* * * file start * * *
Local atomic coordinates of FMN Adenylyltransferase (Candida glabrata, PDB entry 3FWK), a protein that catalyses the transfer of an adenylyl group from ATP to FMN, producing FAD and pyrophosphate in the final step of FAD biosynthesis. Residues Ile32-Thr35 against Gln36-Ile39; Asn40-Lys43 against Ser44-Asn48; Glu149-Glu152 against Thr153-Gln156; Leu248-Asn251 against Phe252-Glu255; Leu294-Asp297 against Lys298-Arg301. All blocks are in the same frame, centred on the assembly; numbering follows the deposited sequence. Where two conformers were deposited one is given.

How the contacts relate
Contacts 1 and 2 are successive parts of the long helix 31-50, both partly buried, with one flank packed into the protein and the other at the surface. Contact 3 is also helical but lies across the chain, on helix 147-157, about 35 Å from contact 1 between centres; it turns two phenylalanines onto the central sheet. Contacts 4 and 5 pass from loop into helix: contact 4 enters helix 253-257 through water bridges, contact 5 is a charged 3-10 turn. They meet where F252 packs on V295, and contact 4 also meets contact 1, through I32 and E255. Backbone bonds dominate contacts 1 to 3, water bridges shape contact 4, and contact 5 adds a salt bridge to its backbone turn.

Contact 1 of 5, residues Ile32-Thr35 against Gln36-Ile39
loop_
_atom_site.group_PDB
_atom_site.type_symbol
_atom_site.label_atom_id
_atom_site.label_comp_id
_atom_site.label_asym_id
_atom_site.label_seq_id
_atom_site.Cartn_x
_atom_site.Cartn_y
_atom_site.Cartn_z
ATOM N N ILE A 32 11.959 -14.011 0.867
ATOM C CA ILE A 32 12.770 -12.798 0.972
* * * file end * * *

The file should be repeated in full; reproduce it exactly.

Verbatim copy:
Local atomic coordinates of FMN Adenylyltransferase (Candida glabrata, PDB entry 3FWK), a protein that catalyses the transfer of an adenylyl group from ATP to FMN, producing FAD and pyrophosphate in the final step of FAD biosynthesis. Residues Ile32-Thr35 against Gln36-Ile39; Asn40-Lys43 against Ser44-Asn48; Glu149-Glu152 against Thr153-Gln156; Leu248-Asn251 against Phe252-Glu255; Leu294-Asp297 against Lys298-Arg301. All blocks are in the same frame, centred on the assembly; numbering follows the deposited sequence. Where two conformers were deposited one is given.

How the contacts relate
Contacts 1 and 2 are successive parts of the long helix 31-50, both partly buried, with one flank packed into the protein and the other at the surface. Contact 3 is also helical but lies across the chain, on helix 147-157, about 35 Å from contact 1 between centres; it turns two phenylalanines onto the central sheet. Contacts 4 and 5 pass from loop into helix: contact 4 enters helix 253-257 through water bridges, contact 5 is a charged 3-10 turn. They meet where F252 packs on V295, and contact 4 also meets contact 1, through I32 and E255. Backbone bonds dominate contacts 1 to 3, water bridges shape contact 4, and contact 5 adds a salt bridge to its backbone turn.

Contact 1 of 5, residues Ile32-Thr35 against Gln36-Ile39
loop_
_atom_site.group_PDB
_atom_site.type_symbol
_atom_site.label_atom_id
_atom_site.label_comp_id
_atom_site.label_asym_id
_atom_site.label_seq_id
_atom_site.Cartn_x
_atom_site.Cartn_y
_atom_site.Cartn_z
ATOM N N ILE A 32 11.959 -14.011 0.867
ATOM C CA ILE A 32 12.770 -12.798 0.972